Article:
Yes, the book delivers exactly what I wanted. Yet, as a stand-alone book, ShadowFever doesn’t work. It's a book that offers answer, drama, more answers, more drama, on and on, until it ends. For someone who hasn’t read all the other books, the big revelations won’t mean much, they’ll just be “oh, okay” moments, and because the answers and drama refer to so many events that occur in previous books, I think it would fall flat for a new-to-Moning reader.

I found reading ShadowFever to be a bit like riding a roller coaster. The emotional ups and downs were tremendous. I was by turns sad, excited, angry, elated, and chanting "Go Mac!" Then I'd get bogged down in character ruminations (which I skimmed), before the action would start up again.

There's a big mystery of "is she or isn't she' through the latter half of the book. Going into ShadowFever my burning question was "What is Barrons?' But that's not the right question (although it is a valid question that is answered). The real question is "What is Mac?' The quest for the answer keeps the tension ratcheted up; it's also responsible for a lot of Mac's long internal ruminations. And, yes, dear readers, the answer is revealed. In fact, no question goes unanswered in ShadowFever's 507 pages.

I was absolutely blind-sided by who was responsible for Alina's death (Alina is Mac's sister and it's her death that starts Mac's quest for the Sinsar Dubh). I should have seen it coming (hints were dropped in book 4) but I didn't. There were moments when it felt like my heart stopped and this was one of them. Learning the truth made me sad and reminded me that a recurring theme in ShadowFever is the loss of innocence.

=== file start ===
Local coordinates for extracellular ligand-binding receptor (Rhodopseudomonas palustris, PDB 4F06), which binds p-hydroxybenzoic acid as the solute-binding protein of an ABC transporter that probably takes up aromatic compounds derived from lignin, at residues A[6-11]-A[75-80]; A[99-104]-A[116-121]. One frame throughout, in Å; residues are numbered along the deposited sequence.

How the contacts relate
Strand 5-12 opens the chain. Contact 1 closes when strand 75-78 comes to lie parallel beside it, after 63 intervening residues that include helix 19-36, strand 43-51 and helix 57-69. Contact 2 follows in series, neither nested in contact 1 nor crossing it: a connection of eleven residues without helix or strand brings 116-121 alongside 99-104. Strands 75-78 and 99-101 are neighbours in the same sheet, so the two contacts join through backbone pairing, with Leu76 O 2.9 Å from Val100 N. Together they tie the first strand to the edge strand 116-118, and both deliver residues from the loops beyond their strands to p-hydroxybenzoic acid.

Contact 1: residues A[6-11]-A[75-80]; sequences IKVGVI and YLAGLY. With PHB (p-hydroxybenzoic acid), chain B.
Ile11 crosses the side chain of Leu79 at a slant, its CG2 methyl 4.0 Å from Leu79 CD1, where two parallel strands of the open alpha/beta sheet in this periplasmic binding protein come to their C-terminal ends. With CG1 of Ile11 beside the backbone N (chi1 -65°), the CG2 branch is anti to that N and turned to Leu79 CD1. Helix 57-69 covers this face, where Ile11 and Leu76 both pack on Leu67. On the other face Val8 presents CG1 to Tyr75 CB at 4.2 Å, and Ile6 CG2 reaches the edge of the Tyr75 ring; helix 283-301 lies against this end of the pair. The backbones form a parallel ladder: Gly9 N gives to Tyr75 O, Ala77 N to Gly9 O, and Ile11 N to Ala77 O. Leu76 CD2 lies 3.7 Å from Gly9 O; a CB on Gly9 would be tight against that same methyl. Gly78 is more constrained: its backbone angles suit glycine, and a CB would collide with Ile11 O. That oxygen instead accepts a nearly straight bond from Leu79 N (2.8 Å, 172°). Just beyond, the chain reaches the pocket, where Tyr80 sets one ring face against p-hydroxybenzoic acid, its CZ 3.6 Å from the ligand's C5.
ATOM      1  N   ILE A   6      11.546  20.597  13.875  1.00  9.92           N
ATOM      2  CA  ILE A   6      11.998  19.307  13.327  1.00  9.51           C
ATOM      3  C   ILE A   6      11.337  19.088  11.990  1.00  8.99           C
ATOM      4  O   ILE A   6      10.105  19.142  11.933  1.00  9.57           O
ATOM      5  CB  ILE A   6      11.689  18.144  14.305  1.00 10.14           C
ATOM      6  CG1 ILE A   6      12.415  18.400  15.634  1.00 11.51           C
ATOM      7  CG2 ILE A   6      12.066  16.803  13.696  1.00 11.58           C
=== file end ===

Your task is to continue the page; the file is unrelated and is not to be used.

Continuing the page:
Characters from eleven different books make appearances (often very brief) in ShadowFever. Except in a couple of scenes their cameos aren't necessary for the telling of this story, and their appearances add to the massive length of this book. On the other hand, those of us who've been with you since the Highlander series have an opportunity to meet some beloved characters again.

In the end, I believe the Fever series would have made a really great single book. The time investment for those of us who started reading it in 2006 is probably a large part of why we're so passionate about the books-’we've been thinking about Mac and Barrons for more than 1000 pages over FIVE YEARS. I suspect their story could have been told in 450 pages or less. B-.



********THIS MIGHT BE A SPOILER*********

P.S. The last scene at the end of the book was complete schlock. The Barrons I've come to know would never be the guy working the grill at a BBQ.